Constance doesn’t buy Stacee’s bullshit. She tells him he’s not a cowboy, but a “man-child stuck in a rut.” She dresses him down, telling him he’s not great any more. Stacee suggestively eggs her on, moaning, “I love it when you talk dirty” and growling, “That’s right, just give it to me rough.” He wears his sex god persona like an armor.
“I think you get this sense of entitlement due to the fact that you’re a rock god,” Constance says to him, thinking that she’s seen right through him. “But it’s not real. It’s not love.”
“No, it’s not love,” replies Stacee, startling Constance with his self-knowledge.
“Then what is it?” she asks.
“Off the record?” Jaxx pauses before leaning in close to Constance and obscenely hissing, “Ssssss-ex.”
After letting that land, he launches into one hell of a monologue, continuing, “And other people’s projections of what they want me to be. Of what you and all your readers want me to be. Sex. And it keeps me from going out and getting the thing that could save me. But I can’t have that now. I’m a slave to rock and roll. I am searching for the perfect song, the perfect sound that will make you want to live forever.”
This initiates a positively incredible duet between Stacee and Constance, in which the two of them sing Foreigner’s power ballad to each other as they shed their clothes. Stacee puts the charm on Constance, using his inexplicable rock star sex magic on her until she’s so worked up that she throws him down on a pool table to straddle him. Stacee’s also just telling Constance what she wants to hear. He’s singing that he wants to know what love is, with her, the only person who’s perceptive enough to understand him. Although Stacee later comes to realize that she is special, he’s sort of manipulating her in the duet scene, showing her how powerful it is when he gives in and becomes “what they want me to be.” Constance starts to understand this when she watches Jaxx perform “Pour Some Sugar on Me” in front of a crowd his next scene, working the magic. Cruise’s face remains contorted in anguish for the whole Foreigner number; and it’s purposefully unclear if Stacee is anguished because Constance has seen his vulnerability, or if he’s anguished because he’s being forced to be sexy again.
This scene is uproariously raunchy. Constance begins her part of the second verse on her knees with the laces to Stacee’s pants in her teeth. He starts the second chorus, belting “I wanna know what love is,” with his face inches from her ass. He sings into her boobs. He sings into her crotch. (Eat your heart out, Adam Driver.) She almost falls off the pool table in her haste to climb on top of it and, by extension, Stacee.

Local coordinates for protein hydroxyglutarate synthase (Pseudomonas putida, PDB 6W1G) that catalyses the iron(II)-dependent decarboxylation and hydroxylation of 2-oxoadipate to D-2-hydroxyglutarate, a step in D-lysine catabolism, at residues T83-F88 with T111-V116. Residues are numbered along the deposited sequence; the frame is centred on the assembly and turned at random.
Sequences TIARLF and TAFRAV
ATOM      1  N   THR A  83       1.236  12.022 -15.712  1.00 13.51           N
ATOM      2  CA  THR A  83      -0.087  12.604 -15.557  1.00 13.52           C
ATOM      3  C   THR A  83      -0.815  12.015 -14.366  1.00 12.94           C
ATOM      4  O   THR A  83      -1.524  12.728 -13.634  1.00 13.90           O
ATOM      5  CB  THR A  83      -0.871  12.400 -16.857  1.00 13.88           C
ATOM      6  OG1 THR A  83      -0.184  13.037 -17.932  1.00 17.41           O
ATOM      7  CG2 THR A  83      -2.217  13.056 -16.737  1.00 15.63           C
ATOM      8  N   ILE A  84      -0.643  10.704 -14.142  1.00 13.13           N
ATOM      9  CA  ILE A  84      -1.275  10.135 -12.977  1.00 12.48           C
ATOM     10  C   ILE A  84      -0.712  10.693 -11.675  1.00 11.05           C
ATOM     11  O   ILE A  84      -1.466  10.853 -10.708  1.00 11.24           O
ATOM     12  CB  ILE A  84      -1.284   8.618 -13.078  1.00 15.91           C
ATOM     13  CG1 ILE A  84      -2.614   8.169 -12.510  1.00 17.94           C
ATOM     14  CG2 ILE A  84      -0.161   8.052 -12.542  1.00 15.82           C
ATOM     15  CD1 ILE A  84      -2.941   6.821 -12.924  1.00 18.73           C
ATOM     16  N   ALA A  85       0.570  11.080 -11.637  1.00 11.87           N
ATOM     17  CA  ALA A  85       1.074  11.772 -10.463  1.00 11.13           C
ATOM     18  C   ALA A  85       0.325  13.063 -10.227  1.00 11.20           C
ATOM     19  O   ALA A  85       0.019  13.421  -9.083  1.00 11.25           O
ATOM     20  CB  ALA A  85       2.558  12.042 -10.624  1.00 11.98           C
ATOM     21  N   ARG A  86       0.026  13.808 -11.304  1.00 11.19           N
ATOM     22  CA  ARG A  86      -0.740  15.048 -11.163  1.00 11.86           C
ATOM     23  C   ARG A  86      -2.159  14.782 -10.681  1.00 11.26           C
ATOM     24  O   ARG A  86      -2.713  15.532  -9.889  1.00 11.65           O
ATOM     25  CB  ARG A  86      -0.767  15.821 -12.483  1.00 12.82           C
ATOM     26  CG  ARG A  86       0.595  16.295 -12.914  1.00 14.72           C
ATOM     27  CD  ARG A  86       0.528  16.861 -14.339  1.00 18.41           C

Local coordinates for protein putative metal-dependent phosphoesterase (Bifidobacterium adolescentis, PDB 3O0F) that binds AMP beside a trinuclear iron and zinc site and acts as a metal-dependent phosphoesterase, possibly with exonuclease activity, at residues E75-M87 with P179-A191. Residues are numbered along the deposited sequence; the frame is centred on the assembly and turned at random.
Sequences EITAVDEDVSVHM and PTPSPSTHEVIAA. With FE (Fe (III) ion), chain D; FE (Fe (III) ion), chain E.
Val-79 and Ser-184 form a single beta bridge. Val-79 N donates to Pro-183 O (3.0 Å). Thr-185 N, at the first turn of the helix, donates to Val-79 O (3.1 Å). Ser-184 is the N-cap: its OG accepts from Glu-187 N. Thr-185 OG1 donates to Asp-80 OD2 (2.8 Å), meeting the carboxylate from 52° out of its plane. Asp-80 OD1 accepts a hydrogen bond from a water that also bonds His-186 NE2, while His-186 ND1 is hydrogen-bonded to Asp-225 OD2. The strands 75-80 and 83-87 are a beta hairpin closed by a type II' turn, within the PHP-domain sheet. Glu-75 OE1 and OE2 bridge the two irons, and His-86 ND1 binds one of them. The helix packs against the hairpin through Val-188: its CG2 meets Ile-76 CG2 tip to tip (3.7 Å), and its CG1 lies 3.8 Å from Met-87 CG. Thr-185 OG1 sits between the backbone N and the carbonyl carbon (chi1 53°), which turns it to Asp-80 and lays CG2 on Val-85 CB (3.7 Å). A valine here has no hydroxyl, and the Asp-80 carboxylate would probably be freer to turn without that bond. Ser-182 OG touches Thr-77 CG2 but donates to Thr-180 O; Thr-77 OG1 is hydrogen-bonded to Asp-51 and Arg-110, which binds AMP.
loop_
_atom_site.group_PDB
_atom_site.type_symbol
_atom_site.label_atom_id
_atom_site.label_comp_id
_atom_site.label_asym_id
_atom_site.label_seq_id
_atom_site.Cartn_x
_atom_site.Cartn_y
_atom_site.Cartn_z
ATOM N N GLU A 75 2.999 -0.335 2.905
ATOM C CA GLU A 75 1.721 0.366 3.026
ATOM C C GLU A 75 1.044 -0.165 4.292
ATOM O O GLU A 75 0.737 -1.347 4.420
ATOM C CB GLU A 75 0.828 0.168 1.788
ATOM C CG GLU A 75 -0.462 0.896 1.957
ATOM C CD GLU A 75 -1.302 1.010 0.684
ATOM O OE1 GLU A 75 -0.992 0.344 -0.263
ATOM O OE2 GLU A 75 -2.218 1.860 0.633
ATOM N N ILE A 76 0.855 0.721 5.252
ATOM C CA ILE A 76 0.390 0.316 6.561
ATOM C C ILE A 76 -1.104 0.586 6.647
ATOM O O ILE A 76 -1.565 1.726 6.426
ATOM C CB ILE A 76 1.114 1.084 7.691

The duet is a quasi-sex scene. I’m not sure if we’re meant to understand that the two of them actually have sex or not. Most critics read it this way, even though both parties keep their pants on, and the camera angles keep that unambiguous. This is a musical, a genre where songs regularly stand in for sex. The “I Wanna Know What Love Is” duet takes this idea to its limit, showing Constance and Stacee “climaxing” at the big high note at the end of the song. But the camera keeps Constance’s cotton panties in the frame for most of the time that she’s writhing on top of Stacee, and she still has her panties on when she rolls off of him and onto the floor. This comically literal fusion of sex and rock and roll, in which Constance and Stacee erotically sing a power ballad to eachother seemingly in lieu of sex, is the joke.**
Later in the film, when Stacee calls the Rolling Stone offices looking for Constance after she’s published the interview, he doesn’t mention that they had sex. He says instead, with a supremely pained look on his face: “She stuck her tongue in my ear. She blew my world up.” The face Stacee makes when Constance performs the tongue-in-ear action in their duet does, indeed, suggest that the moment made him reevaluate his whole life.
As Drew and Sherrie perform the finale number, “Don’t Stop Believin’,” the film checks in on the newly reunited Constance and Stacee. They’re making out, throwing each other around the bathroom of the Bourbon, destroying sinks and knocking a condom machine off the wall. When the camera cuts back to the couple, they’re on the floor of the bathroom, kissing with Stacee on top. Seemingly in the middle of whatever sex stuff they’re doing, Stacee looks up as he hears Drew’s song. Stacee appears to interrupt his sex with Constance so that he can go to the door of the bathroom to hear the song better. If I wasn’t sure before, this scene again suggests that there’s something weird going on with Stacee’s mental inability to separate sex and rock and roll after years of conditioning.
It’s striking that the film’s villain, a conservative politician’s wife named Patricia Whitmore (Catherine Zeta-Jones, originating the new role for the movie), also conflates sex and rock and roll to a ludicrous extreme. She’s determined to “clean up” the Sunset Strip with the help of her husband and LA mayoral candidate Mike (Bryan Cranston), seemingly motivated by some personal vendetta against Stacee Jaxx. At one point, Patricia angrily condemns Jaxx by asserting, “He’s like a machine that spews three things. Sex! Hateful music! And… sex!” (Another instance where the lack of drugs in this film is so obvious that it becomes the punchline.)